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A team of researchers at Dartmouth re-create a Utah climbing route using 3D printing, 3D models, and scanning. Researchers analyzed photos of actual climbers to successfully recreate the route (Photo from Dartmouth)

 

I've 3D printing a lot of parts lately, here's one I didn't think of! From creating clothes to making 3D food, researchers and creators all over are constantly looking for ways to push the boundaries of the technology. This includes a group of Dartmouth researchers who used 3D printing, modeling and scanning to recreate a full-scale replica of an outdoor climbing route. Led by assistant professor Ladislay Kayan and Emily Whiting, two decided to recreate the popular Pilgrimage route located in St. George, Utah.

 

The issue with a lot of 3D printing is durability. So how did the team manage to re-create this route, which has to be strong enough to support humans? First, they created a 3D model of the route using hundreds of photos taken from various angles. But attempting to create the mountain face based solely on 3D printing would be expensive and difficult. Instead, they decided to recreate the handholds and footholds climbers depend on while traversing the route. They did this by filming someone climbing the route and mapping out their skeletal structure. They then took the mapping and overlaid it onto the 3D model of the mountain. This allowed the team to correctly place footholds and handholds.

 

For creating the climbing aids themselves, they relied on a computer-operated router to form models of the various holds, followed by overlaying them with a silicon mold. From there, the mold is filled with a casting resin for the final process. The fabrication phase is still a work in progress. The team is still trying to find the best materials for recreating the textures of rock for a more realistic climbing experience.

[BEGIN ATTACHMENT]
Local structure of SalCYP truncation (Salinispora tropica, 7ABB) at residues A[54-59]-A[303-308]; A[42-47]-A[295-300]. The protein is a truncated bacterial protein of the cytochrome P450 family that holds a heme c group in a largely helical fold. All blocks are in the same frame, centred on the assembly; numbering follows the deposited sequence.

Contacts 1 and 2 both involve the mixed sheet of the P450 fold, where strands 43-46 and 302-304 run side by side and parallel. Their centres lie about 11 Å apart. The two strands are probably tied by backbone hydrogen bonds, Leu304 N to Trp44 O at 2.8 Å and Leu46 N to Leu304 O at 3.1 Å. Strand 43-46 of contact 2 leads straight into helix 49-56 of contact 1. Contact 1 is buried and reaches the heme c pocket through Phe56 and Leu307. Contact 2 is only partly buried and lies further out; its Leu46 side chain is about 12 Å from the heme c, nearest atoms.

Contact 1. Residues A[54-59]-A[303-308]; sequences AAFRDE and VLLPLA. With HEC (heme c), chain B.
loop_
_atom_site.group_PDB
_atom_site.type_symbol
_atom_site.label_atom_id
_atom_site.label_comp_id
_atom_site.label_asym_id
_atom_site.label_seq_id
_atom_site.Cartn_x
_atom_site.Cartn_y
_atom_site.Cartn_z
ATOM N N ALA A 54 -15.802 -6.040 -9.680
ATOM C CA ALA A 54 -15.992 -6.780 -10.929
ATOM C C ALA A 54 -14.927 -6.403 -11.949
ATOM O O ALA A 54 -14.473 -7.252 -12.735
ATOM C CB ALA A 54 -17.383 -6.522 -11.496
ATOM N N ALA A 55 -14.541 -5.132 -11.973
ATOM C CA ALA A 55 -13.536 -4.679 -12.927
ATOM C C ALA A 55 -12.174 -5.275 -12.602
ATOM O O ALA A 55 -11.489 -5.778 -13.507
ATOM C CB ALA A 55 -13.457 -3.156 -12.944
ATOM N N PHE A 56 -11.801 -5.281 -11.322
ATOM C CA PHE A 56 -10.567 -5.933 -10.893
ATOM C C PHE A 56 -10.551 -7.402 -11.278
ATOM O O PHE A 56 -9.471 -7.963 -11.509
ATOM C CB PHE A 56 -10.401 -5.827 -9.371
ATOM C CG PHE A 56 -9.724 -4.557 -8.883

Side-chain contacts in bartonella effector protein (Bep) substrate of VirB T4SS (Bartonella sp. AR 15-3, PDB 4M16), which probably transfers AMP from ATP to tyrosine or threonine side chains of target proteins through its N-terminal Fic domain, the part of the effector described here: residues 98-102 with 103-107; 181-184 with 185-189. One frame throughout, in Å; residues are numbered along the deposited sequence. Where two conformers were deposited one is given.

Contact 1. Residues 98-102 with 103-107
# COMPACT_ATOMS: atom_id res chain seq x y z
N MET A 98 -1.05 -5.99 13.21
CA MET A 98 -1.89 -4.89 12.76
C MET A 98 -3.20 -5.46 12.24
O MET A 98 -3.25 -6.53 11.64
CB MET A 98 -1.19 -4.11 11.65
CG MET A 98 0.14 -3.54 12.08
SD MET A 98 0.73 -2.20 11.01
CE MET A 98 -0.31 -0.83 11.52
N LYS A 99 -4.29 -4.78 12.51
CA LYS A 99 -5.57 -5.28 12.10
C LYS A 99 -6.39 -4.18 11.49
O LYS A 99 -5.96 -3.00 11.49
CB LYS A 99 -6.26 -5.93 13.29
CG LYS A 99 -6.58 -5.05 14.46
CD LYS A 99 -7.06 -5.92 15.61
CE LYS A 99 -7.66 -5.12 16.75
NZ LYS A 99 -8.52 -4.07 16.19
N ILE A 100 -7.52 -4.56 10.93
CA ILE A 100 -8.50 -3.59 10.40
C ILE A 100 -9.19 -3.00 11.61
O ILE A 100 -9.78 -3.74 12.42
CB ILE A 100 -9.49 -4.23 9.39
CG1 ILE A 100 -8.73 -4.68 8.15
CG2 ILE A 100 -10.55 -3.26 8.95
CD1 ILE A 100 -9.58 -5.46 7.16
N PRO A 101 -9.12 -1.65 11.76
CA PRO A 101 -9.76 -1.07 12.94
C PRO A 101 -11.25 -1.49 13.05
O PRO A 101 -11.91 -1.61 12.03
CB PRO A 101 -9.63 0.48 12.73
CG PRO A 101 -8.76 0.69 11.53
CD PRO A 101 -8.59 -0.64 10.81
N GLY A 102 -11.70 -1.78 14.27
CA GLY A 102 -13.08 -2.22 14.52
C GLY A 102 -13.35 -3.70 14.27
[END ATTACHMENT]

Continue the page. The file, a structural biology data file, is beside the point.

While this creation process would be ideal for climbing walls in gyms, the team believes it has more potential. Recreating historical rock features and reassembling crime scenes are just some of the ideas they have for their creation process. They also think it’ll be possible to crowdsource other routes where climbers submit photos to a special database, which maps out and models routes from around the world. Kind of like having your favorite climbing trail, but in the comfort of your own home.

 

The project also shows conservation potential. An issue with natural climbing routes is the more they’re used, the more the surface begins to erode and wear down. Choosing to climb on a 3D printed replica could reduce the number of climbs, helping preserve the environment and keep other climbers safe.

 

This is all still a work in progress, so it’s not ready for the masses. So, you’ll still have to hit up your local gym if you want an “at home” climbing experience.

 

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